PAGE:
Yesterday morning Judge Quinn said the degree of Farrell's culpability was in the lower range. He said the aggravating factor was his speed.

The trial heard that after seeing Mrs Core crossing from the far side of the road Gda Farrell failed to slow the car. He later told investigators that he believed Mrs Core would see or hear the patrol car and stop crossing and return to her side of the road.

He said he was surprised that she continued to cross the road and immediately applied brakes and entered the bus lane to avoid hitting her.

Gda Farrell said he attempted to mount the car onto the footpath on his left but was unable to do so and the left tyre burst. The front right of the car hit Mrs Core and she was pushed onto the front windscreen.

Forensic investigators put the car's speed at the point of impact, following heavy braking, at between 50 to 56 kmh. The speed limit on the road was 50 kmh.

Judge Quinn said there is a tension between the duty imposed on gardaí to respond to calls as quickly as possible and the duty not to endanger the public.

He said there was evidence Gda Farrell experienced a “violation of expectancy” where he had expected Mrs Core to stop crossing.

When he saw she continued to cross he reassessed the situation and applied the brakes. Judge Quinn noted that as a result of this up to 2.5 seconds in stopping time were lost.

At a hearing last month Thomas Core, Mrs Core's son, described his mother as “a singer and a dancer” and “the life and soul of family gatherings”.

Reading from his victim impact statement, he said his mother had been fit and healthy for her age and had many more years of her life left. He said his father's health deteriorated after his mother's death and he passed away “almost two years to the day she died”.

Judge Quinn extended the court's sympathy to the Core family. He said that while the consequences of the “bad driving” must be taken into consideration they were not the determinative factor.

He ordered that Gda Farrell pay a fine of €2,000 as well as pay €5,000 over to the Irish Road Victims Association in the next four months. He set a proposed prison sentence of nine months which he deferred under section 100 of the Criminal Justice Act 2006 where a court can defer sentence under conditions.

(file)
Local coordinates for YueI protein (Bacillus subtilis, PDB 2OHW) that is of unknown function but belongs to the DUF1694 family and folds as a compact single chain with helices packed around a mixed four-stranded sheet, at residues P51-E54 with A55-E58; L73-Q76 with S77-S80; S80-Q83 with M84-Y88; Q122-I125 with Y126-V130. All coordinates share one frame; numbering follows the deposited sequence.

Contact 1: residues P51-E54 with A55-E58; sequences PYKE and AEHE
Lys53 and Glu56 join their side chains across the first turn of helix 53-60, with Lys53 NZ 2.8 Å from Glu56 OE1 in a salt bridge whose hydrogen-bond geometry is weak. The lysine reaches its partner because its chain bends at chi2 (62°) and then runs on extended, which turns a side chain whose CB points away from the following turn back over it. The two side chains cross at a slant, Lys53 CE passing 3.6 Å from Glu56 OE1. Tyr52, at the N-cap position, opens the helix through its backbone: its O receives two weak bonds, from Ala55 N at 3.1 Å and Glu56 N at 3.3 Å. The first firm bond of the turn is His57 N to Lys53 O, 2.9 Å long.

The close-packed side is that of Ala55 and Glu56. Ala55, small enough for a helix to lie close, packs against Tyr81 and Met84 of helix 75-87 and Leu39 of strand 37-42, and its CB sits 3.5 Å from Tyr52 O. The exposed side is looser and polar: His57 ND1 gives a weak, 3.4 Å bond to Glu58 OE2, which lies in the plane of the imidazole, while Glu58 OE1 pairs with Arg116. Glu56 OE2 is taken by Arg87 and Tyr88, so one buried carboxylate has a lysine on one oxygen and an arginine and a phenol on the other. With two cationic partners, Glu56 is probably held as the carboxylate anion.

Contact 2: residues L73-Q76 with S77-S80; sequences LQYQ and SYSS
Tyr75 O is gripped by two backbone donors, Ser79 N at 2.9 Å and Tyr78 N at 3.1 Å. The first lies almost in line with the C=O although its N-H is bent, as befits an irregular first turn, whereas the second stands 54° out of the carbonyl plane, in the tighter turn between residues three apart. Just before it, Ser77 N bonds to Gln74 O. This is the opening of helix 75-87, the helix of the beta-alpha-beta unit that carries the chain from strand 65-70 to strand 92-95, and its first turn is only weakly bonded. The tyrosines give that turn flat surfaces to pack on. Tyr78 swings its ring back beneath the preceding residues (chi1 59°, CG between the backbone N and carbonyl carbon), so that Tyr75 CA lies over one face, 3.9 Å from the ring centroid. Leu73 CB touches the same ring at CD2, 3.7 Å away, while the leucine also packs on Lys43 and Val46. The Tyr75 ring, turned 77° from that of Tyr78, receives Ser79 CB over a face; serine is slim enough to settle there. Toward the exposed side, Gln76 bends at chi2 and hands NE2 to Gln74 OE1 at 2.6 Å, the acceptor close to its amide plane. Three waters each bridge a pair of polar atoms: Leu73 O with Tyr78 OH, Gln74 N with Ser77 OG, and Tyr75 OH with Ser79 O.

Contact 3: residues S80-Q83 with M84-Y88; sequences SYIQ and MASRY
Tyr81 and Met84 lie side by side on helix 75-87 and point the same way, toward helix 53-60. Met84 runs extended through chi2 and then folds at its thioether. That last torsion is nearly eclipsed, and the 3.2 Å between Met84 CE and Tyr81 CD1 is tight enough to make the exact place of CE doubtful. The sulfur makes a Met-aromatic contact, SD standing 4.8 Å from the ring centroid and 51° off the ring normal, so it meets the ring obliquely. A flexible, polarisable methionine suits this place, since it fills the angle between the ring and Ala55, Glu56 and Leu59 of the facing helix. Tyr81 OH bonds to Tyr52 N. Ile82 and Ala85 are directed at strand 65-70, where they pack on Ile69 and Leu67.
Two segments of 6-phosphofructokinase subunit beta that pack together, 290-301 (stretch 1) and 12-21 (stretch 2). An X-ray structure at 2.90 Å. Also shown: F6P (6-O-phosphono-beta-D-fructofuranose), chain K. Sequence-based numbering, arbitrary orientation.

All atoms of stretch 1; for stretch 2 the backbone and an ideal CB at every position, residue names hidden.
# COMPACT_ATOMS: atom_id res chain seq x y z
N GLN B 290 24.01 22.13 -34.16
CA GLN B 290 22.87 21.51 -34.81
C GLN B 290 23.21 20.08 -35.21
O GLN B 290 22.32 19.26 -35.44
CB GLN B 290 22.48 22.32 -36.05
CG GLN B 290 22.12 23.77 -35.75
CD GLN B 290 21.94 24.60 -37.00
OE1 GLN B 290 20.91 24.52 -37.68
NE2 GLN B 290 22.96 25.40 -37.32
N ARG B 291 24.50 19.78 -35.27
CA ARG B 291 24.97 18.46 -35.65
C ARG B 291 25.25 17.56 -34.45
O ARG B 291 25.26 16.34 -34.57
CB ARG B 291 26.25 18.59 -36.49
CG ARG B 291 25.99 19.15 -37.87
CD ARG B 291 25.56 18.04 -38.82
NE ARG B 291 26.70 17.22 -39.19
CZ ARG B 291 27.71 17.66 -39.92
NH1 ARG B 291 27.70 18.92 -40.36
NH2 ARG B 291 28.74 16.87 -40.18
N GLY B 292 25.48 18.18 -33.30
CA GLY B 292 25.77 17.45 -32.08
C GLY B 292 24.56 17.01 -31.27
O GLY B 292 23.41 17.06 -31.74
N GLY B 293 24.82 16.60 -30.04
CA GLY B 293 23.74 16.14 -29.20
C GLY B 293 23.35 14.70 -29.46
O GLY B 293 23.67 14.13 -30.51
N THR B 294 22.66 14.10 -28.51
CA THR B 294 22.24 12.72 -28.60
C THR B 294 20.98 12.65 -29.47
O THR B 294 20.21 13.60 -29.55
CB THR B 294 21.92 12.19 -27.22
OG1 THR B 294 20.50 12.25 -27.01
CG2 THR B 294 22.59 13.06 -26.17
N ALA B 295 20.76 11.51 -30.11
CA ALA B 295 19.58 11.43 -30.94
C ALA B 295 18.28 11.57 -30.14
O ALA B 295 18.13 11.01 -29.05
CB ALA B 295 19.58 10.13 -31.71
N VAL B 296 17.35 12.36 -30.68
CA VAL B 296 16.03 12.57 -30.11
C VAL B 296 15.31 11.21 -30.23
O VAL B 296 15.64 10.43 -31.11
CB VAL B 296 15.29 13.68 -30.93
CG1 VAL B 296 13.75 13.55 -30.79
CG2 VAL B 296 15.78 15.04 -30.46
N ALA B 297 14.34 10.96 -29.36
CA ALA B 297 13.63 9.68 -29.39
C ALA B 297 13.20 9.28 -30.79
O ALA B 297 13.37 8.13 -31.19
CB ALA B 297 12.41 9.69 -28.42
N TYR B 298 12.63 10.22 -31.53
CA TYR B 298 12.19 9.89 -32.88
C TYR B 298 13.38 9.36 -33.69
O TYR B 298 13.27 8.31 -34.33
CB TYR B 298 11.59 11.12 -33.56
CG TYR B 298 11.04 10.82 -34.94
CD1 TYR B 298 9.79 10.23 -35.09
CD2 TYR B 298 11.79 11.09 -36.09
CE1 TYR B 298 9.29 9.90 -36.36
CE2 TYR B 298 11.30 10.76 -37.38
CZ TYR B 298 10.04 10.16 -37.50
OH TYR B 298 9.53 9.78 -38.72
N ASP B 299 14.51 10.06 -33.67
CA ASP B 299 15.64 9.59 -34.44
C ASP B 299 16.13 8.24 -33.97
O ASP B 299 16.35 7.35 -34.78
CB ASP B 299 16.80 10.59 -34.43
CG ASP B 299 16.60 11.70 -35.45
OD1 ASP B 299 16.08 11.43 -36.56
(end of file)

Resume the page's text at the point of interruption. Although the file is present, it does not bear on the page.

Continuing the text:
At last month's hearing Detective Superintendent Colm O'Malley offered “sincere condolences” to the Core family for their tragic loss on behalf of Gda Farrell and An Garda Síochána.

He agreed with defence counsel Patrick McGrath SC that Gda Farrell had always wished to extend his condolences personally, but that it would not have been appropriate while the court case was ongoing.

James Butler, an investigator with the Garda Síochana Ombudsman Commission (GSOC), told the court that Gda Farrell told GSOC investigators that he had been satisfied before collision that his car's blue flashing lights and sirens would have alerted Mrs Core and she would have remained on her side of the road.

Mr Butler told James Dwyer SC, prosecuting, that Gda Farrell said he continued driving at the same speed as a result. Some civilian witnesses during the trial testified that the siren or blue lights were not on when they saw the car before the collision.

Mr Butler said the Director of Public Prosecutions had rejected an offer of a guilty plea on careless driving causing death and the matter went to trial.

He agreed with Mr McGrath that Gda Farrell had taken evasive action before the collision, but his vehicle's tyre burst and he was unable to mount a footpath to avoid impact.
"He Pay €5,000 to charity" , interesting to see  if he uses "In the line of Duty" clause !

Offline The Liffey Lip

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Re: Carnage On Irish Roads